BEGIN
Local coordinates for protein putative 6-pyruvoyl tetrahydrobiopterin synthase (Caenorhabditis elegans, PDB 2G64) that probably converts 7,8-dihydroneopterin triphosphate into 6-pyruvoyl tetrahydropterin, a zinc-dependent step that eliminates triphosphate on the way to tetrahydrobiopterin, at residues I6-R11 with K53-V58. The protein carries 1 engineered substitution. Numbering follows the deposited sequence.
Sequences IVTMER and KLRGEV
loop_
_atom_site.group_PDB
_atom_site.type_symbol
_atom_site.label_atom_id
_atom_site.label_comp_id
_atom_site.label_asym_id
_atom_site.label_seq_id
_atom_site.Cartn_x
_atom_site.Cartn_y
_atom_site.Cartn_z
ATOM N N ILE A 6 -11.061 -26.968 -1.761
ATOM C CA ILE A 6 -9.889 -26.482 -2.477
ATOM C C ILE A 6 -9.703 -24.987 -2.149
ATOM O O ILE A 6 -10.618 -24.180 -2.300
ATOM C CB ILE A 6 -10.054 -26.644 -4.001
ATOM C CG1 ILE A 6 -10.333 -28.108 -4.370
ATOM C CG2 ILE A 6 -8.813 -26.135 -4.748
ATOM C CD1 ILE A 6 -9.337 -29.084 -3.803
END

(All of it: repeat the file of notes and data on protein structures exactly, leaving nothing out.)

Local coordinates for protein putative 6-pyruvoyl tetrahydrobiopterin synthase (Caenorhabditis elegans, PDB 2G64) that probably converts 7,8-dihydroneopterin triphosphate into 6-pyruvoyl tetrahydropterin, a zinc-dependent step that eliminates triphosphate on the way to tetrahydrobiopterin, at residues I6-R11 with K53-V58. The protein carries 1 engineered substitution. Numbering follows the deposited sequence.
Sequences IVTMER and KLRGEV
loop_
_atom_site.group_PDB
_atom_site.type_symbol
_atom_site.label_atom_id
_atom_site.label_comp_id
_atom_site.label_asym_id
_atom_site.label_seq_id
_atom_site.Cartn_x
_atom_site.Cartn_y
_atom_site.Cartn_z
ATOM N N ILE A 6 -11.061 -26.968 -1.761
ATOM C CA ILE A 6 -9.889 -26.482 -2.477
ATOM C C ILE A 6 -9.703 -24.987 -2.149
ATOM O O ILE A 6 -10.618 -24.180 -2.300
ATOM C CB ILE A 6 -10.054 -26.644 -4.001
ATOM C CG1 ILE A 6 -10.333 -28.108 -4.370
ATOM C CG2 ILE A 6 -8.813 -26.135 -4.748
ATOM C CD1 ILE A 6 -9.337 -29.084 -3.803